scores, more moral issues, said a senior noncommissioned officer involved
in Army personnel and recruiting. Were really scraping the bottom of the
barrel trying to get people to join. (Army officials agreed to discuss the
issue on the condition that they not be quoted by name.)
The officer said the Army National Guard last week authorized 34 states and
Guam to enlist the lowest-ranking group of eligible recruits, those who
scored between 16 and 30 on the armed services aptitude test. Federal law
bars recruits who scored lower than 16 from enlisting.
Desertions, while a chronic problem for the Army, are nowhere near as
common as they were at the height of the Vietnam War. From 1968 to 1971,
for instance, about 5 percent of enlisted men deserted.
But the rate of desertion today, after four years of fighting two ground
wars, is being taken much more seriously because we were losing so many
soldiers out of the Army that there was a recognized need to attack the
problem from a different way, said an Army criminal defense lawyer.
In interviews, the lawyer and two other Army lawyers each traced the spike
in prosecutions to a policy change at the beginning of 2002 that required
commanders to welcome back soldiers who deserted or went AWOL.
Before that, most deserters, who are often young, undistinguished soldiers
who have fallen out of favor with their sergeants, were given
administrative separations and sent home with other-than-honorable
The new policy, ordered by the secretary of the army, effectively
eliminated the incentive among squad sergeants to urge returning AWOL
soldiers to stay away for at least 30 days, when they would be classified
as deserters under the old rules and dropped from the roll.
But some unit commanders, wary of scrutiny from their superiors, go out of
their way to improperly keep deserted soldiers on their rosters, and on the
Armys payroll, two officers said in interviews. To counter that, the Army
adopted a new policy in January 2005 requiring commanders to formally
report absent soldiers within 48 hours.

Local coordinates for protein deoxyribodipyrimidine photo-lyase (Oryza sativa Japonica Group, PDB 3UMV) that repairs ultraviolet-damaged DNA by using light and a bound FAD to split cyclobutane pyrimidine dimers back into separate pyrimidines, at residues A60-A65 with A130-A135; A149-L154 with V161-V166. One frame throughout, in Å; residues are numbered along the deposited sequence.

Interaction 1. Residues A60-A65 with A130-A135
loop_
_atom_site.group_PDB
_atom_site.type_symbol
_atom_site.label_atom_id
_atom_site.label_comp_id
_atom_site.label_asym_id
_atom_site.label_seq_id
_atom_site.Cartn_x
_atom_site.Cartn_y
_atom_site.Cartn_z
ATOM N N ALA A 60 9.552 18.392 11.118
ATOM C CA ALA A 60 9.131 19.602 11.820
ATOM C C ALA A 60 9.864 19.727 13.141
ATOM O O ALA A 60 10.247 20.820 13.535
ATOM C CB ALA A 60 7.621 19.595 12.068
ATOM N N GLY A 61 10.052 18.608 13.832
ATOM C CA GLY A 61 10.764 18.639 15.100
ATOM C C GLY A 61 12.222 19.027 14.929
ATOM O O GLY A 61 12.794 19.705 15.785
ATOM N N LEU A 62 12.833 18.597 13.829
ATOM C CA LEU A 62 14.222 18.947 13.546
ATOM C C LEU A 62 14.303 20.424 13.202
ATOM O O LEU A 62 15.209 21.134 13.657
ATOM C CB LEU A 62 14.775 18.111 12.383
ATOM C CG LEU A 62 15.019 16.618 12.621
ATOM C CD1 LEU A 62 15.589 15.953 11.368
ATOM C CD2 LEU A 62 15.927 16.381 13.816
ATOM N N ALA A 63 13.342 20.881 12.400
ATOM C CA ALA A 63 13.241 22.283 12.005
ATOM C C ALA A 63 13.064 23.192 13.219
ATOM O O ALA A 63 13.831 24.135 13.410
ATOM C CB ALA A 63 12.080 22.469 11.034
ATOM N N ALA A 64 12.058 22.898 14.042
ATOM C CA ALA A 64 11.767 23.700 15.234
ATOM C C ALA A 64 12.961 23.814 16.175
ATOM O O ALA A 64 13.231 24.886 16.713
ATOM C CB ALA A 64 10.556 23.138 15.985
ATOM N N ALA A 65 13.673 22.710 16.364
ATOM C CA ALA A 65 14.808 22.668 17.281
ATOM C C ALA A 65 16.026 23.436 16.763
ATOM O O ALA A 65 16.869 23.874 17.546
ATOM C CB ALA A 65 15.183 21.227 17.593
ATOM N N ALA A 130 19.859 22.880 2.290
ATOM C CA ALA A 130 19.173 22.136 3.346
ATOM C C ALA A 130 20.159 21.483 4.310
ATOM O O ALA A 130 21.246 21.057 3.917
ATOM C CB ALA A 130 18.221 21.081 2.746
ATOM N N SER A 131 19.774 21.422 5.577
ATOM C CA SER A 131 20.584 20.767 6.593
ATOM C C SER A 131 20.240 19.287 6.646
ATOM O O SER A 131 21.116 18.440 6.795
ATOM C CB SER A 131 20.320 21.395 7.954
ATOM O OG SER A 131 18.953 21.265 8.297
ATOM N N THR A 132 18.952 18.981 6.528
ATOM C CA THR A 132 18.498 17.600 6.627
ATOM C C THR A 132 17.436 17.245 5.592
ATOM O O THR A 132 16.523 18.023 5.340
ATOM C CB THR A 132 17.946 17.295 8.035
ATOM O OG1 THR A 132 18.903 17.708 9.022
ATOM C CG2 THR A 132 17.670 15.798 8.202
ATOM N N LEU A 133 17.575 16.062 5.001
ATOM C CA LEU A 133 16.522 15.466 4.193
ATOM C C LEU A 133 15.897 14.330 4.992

Such problems are costly. From October 2000 to February 2002, the Army
improperly paid more than $6.6 million to 7,544 soldiers who had deserted
or were otherwise absent, according to a July 2006 report by the Government
Most deserters list dissatisfaction with Army life or family problems as
primary reasons for their absence, and most go AWOL in the United States.
But since 2003, 109 soldiers have been convicted of going AWOL or deserting
war zones in Iraq or Afghanistan, usually during their scheduled two-week
leaves in the United States, Army officials said.
With the Iraq war in its fifth year, a new subset of deserter is emerging,
military doctors and lawyers said: accomplished soldiers who abscond
reluctantly, as a result of severe emotional trauma from their battle
James, a 26-year-old paratrooper twice deployed to Iraq and Afghanistan,
went AWOL in July after being reassigned to Fort Bliss, Tex., an Army post
in the mountainous high-desert region near El Paso.
The places I was in in Iraq and Afghanistan look exactly like Fort Bliss,
said James, who agreed to talk about his case on the condition that his
last name not be printed. It starts messing with your head Im really
In December, he and another deserter, Ronnie, 28, who also asked that his
last name not be used, tried to surrender to the authorities at Fort Bliss.
A staff sergeant told them not to bother, James said.
James and Ronnie, who both have five years of service, suffer from
post-traumatic stress disorder and abuse alcohol to self-medicate, said Dr.
David M. Walker, a former Air Force psychiatrist who has examined both men.
With help from lawyers, James and Ronnie returned to Fort Bliss on Tuesday.
They were charged with desertion and face courts-martial and possibly a few
months in a military brig.
If I could stay in the military, get help, thats what I want, said
Ronnie, who completed an 18-month combat tour in Kirkuk, Iraq, with the
25th Infantry Division in 2004.
The Army said combat-related stress had not caused many soldiers to desert.
Major Edgecomb, the spokeswoman, said more than 80 percent of the past
years deserters had been soldiers for less than three years, and could not
have been deployed more than once.
Morten G. Ender, a sociologist at the United States Military Academy at
West Point, said soldiers decisions to go AWOL or desert might come in
response to a family crisis a threat by a spouse to leave if they deploy
again, for instance, or a child-custody battle.
Its not just that they dont want to be in a war zone anymore, Dr. Ender
said. We saw that a lot during Vietnam, and we see that a lot in the